$50 Billion... yes with a B.
The World's Biggest Ever Heist
I still can't quite get my head around the enormity of the numbers in the Madoff case. For one thing,
Madoff's investment advisory business served between 11 and 25 clients and had a total of about $17.1 billion in assets under management.
Now that's what I call high net worth individuals! And then you read the indictment, and you think you know what to expect, until:
On Dec. 10, 2008, Madoff informed the Senior Employees, in substance, that his investment advisory business was a fraud. Madoff stated that he was "finished," that he had "absolutely nothing," that "it's all just one big lie," and that it was "basically, a giant Ponzi scheme. Madoff stated that the business was insolvent, and that it had been for years. Madoff also stated that he estimated the losses from this fraud to be at least approximately $50 billion.
Yep, $50 billion. In other words, that $17.1 billion is only the beginning: presumably Madoff's clients had invested much more than that, and Madoff was sending statements to them, on the one hand, while reporting different numbers to the SEC, on the other -- none of which were true.
If the total losses are really $50 billion, that means that the average loss to Madoff's clients is a minimum of $2 billion, and perhaps as much as $4.5 billion. After all, in a Ponzi scheme, everybody comes out fine, except the last people out: the 11 to 25 clients still with Madoff to this day.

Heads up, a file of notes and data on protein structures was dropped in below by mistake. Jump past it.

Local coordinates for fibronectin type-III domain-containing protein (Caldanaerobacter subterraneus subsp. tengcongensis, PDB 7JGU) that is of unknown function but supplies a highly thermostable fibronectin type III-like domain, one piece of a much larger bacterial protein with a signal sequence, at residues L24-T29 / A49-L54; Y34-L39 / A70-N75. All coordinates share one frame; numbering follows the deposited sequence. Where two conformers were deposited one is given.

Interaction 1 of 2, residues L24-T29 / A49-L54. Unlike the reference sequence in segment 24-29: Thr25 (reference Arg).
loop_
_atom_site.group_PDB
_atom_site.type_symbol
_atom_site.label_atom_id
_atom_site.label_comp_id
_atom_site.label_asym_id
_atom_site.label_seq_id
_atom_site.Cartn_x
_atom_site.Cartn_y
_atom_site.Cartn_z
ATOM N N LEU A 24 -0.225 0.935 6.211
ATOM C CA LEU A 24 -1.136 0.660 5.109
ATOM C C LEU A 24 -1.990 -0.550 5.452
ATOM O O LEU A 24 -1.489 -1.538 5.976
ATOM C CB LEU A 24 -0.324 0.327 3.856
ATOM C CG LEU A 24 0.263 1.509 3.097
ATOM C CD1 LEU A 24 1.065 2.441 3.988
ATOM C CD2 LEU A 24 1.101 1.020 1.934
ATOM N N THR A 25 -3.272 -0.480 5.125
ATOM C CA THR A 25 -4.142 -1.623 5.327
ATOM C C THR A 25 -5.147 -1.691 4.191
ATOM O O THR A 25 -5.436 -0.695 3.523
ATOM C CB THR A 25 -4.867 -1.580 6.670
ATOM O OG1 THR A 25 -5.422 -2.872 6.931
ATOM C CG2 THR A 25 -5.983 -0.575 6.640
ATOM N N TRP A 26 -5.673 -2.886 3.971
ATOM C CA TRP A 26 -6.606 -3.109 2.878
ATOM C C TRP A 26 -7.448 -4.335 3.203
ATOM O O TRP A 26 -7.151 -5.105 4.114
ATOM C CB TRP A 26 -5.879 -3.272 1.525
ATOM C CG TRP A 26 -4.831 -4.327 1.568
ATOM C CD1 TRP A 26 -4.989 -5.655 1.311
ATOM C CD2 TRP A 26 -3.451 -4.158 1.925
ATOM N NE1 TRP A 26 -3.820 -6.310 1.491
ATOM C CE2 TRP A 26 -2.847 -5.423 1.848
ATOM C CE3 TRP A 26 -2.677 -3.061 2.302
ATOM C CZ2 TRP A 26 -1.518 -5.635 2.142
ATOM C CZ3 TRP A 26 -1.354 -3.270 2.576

The one thing this does do is get me a little bit more comfortable with Jeffrey Epstein's business plan of managing billionaires' money. Clearly there are actually quite a lot of people with a few billion dollars to invest and who feel perfectly comfortable entrusting it to individuals like Madoff and Epstein. Who knew?
Right now, there are a handful people whose world has suddenly been turned upside-down: who have, overnight, suddenly lost billions of dollars of dynastic wealth to a Wall Street con man. I'm sure that their names will appear sooner or later. But there really is no precedent that I can think of: when has one man ever managed to steal $50 billion dollars? If the $100 million Harry Winston heist in Paris was the "steal of the century", what's this?.